AI-powered Speech Intelligibility Assessment for Children

Authors: Vicky Zhang1, Arun Sebastian1, Jessica Monaghan1

1National Acoustic Laboratories

Background: The speech intelligibility (SI) is crucial for effective communication, particularly in young children whose social and academic growth can be significantly impacted by how their speech is understood by others in real-life. Monitoring SI is a valuable way to track the speech development after amplification. However, there are debates about the best way to measure this performance. This study aims to explore an AI-based method for automatic assessment and scoring of SI performance in 5-year-old children, and compare the accuracy and consistency of transcriptions between AI and human listeners at the word level.

Methods: We used 18 pre-trained AI models to transcribe 2990 speech sentences recordings from children with normal hearing (NH) (850 sentences), and children with hearing loss (HL) (2140 sentences). Each sentence was also transcribed by human listeners. We then compared the word accuracy level between the AI methods with naïve human listeners’ results.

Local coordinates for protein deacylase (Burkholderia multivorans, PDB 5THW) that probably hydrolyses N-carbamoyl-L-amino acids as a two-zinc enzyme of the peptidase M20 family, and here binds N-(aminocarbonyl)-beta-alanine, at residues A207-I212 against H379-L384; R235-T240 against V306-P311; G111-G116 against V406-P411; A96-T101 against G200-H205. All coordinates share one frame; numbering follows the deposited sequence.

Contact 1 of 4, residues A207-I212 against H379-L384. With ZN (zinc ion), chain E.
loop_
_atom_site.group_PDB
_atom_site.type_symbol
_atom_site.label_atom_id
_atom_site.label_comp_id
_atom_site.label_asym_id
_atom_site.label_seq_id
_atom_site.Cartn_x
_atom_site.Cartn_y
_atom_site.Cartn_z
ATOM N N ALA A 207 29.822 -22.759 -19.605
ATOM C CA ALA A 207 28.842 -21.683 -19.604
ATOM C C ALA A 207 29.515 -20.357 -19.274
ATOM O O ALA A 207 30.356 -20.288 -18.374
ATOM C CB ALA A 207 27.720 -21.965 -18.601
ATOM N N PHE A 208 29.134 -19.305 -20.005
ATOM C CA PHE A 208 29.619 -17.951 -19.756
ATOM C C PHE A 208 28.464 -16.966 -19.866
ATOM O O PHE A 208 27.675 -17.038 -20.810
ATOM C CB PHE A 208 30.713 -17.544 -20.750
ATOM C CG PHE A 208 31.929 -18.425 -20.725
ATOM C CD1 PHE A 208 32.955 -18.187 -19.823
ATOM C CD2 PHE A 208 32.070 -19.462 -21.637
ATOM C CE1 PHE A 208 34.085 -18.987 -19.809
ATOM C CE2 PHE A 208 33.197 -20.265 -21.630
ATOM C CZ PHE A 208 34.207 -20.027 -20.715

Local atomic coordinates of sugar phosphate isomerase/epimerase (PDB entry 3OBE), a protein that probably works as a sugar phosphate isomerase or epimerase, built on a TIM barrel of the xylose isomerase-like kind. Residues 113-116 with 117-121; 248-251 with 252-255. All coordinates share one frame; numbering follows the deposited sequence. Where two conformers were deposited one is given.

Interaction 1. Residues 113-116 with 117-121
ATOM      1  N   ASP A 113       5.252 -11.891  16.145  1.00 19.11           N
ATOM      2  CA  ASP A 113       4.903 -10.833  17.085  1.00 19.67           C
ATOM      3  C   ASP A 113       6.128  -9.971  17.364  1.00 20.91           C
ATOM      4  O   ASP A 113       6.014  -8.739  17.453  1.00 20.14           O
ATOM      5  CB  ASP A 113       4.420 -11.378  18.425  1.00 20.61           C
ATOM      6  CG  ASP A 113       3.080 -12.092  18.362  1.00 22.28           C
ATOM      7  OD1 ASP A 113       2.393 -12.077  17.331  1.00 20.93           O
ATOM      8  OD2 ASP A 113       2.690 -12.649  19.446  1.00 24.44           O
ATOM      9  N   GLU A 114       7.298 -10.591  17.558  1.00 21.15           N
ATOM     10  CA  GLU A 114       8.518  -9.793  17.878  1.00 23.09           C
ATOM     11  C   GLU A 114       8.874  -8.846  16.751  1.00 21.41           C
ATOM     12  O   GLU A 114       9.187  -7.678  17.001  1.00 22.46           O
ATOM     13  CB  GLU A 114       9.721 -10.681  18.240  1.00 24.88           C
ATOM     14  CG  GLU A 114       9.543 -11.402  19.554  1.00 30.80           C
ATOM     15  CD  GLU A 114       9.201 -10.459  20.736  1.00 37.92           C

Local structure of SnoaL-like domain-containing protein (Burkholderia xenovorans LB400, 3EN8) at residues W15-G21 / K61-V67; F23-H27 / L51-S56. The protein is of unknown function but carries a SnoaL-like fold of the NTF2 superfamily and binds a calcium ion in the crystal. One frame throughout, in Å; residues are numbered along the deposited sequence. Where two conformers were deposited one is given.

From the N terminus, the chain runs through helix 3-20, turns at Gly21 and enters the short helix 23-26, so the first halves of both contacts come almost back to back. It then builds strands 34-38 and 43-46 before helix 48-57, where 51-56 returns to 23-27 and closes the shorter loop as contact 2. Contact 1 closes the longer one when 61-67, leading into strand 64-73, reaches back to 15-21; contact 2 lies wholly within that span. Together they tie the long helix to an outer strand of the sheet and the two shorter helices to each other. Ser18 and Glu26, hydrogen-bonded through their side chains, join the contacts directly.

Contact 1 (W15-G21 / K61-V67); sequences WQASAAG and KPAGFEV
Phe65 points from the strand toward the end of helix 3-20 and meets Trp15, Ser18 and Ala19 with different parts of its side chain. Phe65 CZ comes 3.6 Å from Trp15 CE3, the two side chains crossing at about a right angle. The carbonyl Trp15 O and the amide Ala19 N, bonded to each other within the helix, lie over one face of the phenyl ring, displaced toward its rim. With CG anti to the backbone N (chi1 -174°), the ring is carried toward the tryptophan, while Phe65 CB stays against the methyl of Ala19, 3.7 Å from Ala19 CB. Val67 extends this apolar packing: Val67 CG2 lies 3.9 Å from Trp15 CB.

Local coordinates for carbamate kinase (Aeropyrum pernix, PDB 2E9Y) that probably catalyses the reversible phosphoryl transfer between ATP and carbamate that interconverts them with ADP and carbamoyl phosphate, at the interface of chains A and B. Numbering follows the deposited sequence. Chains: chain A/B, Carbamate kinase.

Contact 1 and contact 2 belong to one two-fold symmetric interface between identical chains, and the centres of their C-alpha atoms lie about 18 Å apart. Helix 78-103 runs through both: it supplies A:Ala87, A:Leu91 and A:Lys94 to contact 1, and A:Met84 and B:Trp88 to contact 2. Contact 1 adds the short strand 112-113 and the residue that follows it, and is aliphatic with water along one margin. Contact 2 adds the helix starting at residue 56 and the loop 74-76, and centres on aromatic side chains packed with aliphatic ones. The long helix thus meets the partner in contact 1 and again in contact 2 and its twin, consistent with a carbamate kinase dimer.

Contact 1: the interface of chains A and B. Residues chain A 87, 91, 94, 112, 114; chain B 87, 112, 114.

Results: The findings demonstrate a high level of agreement between the AI method and those by human listeners in both NH and HL groups of children’s speech recordings (ICC>0.9 for both NH and HL groups). There are significant correlations in the number of correct words between the AI method and the averaged listeners’ results (p<0.001 for both the NH and HL groups). The overall percentage score from the AI model also indicates that children with hearing aids had significantly lower speech intelligibility performance compared to their NH peers and children with cochlear implants (p<0.001).

Conclusions: Selection of audio samples by genre should be supported by an acoustical analysis of their representativeness. Accounting for within genre variability in the test design would also help to generalize findings of studies beyond the selected test material.